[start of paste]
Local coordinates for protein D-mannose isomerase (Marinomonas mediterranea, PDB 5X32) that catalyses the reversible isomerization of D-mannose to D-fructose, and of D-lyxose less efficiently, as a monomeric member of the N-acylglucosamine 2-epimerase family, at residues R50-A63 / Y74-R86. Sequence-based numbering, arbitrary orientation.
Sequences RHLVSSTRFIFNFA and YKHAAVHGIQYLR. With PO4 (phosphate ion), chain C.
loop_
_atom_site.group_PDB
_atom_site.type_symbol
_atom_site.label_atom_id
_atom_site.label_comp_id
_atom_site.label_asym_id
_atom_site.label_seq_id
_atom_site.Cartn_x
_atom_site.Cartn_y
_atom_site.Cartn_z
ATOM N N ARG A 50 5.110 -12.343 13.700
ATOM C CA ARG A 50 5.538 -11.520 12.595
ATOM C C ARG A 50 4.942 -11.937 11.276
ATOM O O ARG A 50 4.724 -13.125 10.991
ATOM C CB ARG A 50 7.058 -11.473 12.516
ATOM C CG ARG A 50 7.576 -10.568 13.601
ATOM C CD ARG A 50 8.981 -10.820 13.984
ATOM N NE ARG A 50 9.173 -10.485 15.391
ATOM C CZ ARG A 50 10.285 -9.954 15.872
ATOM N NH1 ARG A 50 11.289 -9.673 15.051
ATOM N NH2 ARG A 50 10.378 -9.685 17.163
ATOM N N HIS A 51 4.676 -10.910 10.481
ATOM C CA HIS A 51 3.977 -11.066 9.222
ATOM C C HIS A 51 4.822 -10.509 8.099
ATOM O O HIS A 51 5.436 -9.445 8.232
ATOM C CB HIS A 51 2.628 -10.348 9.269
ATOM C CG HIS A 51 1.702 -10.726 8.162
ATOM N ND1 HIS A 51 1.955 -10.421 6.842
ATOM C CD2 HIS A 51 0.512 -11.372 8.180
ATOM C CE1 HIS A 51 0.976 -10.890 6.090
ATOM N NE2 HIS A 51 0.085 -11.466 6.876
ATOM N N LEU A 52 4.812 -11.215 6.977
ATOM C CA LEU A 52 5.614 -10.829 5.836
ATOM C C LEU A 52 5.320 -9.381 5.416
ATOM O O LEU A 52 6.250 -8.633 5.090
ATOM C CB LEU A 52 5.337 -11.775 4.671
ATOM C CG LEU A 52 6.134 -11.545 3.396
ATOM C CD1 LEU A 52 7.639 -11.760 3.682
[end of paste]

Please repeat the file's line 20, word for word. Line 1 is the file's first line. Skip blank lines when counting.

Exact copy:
ATOM N NE ARG A 50 9.173 -10.485 15.391